Scenic Point commands the demarcation line between majestic mountains and prairie.
Appistoki Falls occupies the end of a short spur off the Mount Henry Trail in the Two Medicine area of Glacier National Park, Montana, USA. From the viewpoint for Appistoki Falls, it is a brief jaunt back to the main trail.
There is a recollection of the trail-head sign listing Scenic Point at about 3 miles (4.8 KM) distance. It seems a waste to discard the recently achieved 260 ft (79 m) of elevation when the day still has time and potential. The backpack is standard equipped to handle a wide variety of situations and there is a modest supply of water.
Unfortunately the hiking guide-book remains in the car so elevation gain required to achieve Scenic Point is unknown. At the end of the hike, reference to the guide lists the Scenic Point hike at a reasonable 7¼ miles (11.6 KM) return with a net elevation gain of 2,242 ft. (701 m). If this had been known, it is likely this amazing hike would not have been tackled on a day dedicated to rest and relaxation. Fortunately, ignorance is occasionally bliss.
The trail-head is near 5,200 feet (1,585 m) of elevation. Gain in elevation is aggressive on excellent trail over long switchbacks up the steep side of Mount Henry. Within the first few minutes the hike passes the top of Appistoki Falls.
Terrain is arid and rocky with clustered sculptures of flagged (bent in the direction of prevailing wind) and bleached tree skeletons created by powerful winds and deep snow cover for a significant portion of each year. Mats of juniper hug the steep slope at the beginning. Today there is an intermittent, gusty breeze and predominantly clear skies with cloud cover gradually building on a relatively normal, superb day in the mountains.
Vistas are amazing and just keep getting better as elevation is relentlessly gained on long switchbacks up the steep face of Mount Henry towards Scenic Point. Appistoki Peak is directly across the valley from me. The hike is proceeding back and forth above Appistoki Valley towards a huge bowl of incredible colors and beauty.
Two Medicine Lake gets smaller and the view opens up to include Pray Lake at the east end of Two Medicine Lake and even a portion of smaller Upper Two Medicine Lake above the west end of Two Medicine Lake. Massive Rising Wolf Mountain, with its distinctive red crown, dominates the view over the lakes. Interestingly enough, the vehicle is visible in the parking area throughout most of the ascent. The hike proceeds over talus slopes and encroaches on the cairns at the pass for the first view of Scenic Point, which is inspiring even though the objective remains quite a distance away.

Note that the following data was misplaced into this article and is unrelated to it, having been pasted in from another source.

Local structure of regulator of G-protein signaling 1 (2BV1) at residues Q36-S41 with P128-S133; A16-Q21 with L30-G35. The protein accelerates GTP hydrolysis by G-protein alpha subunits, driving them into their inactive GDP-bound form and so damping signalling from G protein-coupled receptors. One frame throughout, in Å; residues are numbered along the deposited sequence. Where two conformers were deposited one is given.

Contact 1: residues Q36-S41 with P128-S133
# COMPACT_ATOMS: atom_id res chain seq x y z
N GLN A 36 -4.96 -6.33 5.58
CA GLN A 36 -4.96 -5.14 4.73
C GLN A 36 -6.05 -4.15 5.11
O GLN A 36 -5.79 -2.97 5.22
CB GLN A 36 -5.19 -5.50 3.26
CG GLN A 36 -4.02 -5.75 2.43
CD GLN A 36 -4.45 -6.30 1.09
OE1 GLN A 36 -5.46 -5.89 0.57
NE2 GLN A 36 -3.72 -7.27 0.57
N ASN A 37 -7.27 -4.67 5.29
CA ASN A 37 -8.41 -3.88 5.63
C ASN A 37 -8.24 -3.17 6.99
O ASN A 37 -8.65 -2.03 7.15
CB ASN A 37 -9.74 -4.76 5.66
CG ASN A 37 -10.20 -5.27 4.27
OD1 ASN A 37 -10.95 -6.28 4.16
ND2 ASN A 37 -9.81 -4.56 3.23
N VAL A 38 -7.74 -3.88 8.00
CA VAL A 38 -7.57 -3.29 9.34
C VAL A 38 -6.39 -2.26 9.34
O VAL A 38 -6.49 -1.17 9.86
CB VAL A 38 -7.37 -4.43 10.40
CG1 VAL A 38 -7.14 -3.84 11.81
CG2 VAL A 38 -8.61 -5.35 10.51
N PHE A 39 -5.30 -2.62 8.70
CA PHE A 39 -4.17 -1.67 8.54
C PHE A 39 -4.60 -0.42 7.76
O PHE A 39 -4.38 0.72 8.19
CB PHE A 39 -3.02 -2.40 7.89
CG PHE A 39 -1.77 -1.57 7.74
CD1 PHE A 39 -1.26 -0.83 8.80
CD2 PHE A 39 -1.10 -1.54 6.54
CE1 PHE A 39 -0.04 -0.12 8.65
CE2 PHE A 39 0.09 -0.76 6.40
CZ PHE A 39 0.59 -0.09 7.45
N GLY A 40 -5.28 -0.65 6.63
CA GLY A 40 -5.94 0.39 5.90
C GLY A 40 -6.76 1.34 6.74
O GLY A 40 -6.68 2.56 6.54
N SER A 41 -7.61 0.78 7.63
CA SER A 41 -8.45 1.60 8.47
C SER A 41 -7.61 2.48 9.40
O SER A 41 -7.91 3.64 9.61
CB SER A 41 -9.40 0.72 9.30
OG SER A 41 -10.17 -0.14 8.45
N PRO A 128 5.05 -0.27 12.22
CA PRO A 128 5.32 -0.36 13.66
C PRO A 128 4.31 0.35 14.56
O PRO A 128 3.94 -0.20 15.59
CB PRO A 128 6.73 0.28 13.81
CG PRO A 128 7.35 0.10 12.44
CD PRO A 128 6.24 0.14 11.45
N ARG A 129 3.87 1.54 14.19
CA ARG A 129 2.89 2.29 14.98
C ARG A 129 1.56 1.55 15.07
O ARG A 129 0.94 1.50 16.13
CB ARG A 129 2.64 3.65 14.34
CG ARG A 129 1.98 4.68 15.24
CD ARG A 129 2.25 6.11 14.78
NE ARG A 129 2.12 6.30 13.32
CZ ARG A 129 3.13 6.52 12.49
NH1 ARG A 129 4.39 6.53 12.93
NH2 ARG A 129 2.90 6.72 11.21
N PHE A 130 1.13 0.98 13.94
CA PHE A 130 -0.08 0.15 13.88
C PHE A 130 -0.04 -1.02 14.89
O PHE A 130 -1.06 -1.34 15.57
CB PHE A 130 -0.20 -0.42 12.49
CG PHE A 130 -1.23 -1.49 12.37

Mercifully, the ascent elevation gain is eased substantially by a flat stretch on the final approach with a small hill climb at the end.
The view from Scenic Point is about amazing scenery and overwhelming visible distance. In spite of the altitude and harsh environment, the ground is ablaze with richly colored, ground-hugging, alpine vegetation. Lichens are plentiful and range in color from orange to black. The red rock outcropping has sheer drops to the valley.
During this spectacular hike, there is opportunity taken to capture three short videos of the incredible surrounding terrain.
Video # 1 - Taken from Scenic Point of surrounding, mountains, lakes and prairie.
Prairie stretches across the high plains to the Sweetgrass Hills. The horizon is estimated to be 200 miles (320 KM) away and offers a minor appreciation for the curve of the earth. Below, at the bottom of steep cliffs, and 2,500 ft. (762 m) of air, is an awesome view of Lower Two Medicine Lake.
The Mount Henry Trail continues on to East Glacier but after a brief rest the return hike will proceed via the same route taken. Scenic Point is a noble and worthwhile achievement but the real show is the hike ascent and descent between the pass and the trail-head.
The hike is completed shortly after 5 PM and followed by the drive north on Mountain Road 49 which is another thriller. The narrow, paved, twisting, roller coaster road has unprotected steep cliffs on one side and sheer walls of precarious, gravity-defying, shattered rock on the other. There is no place to pull over and attempting to take in the ever-changing view while driving is likely the riskiest adventure of the day.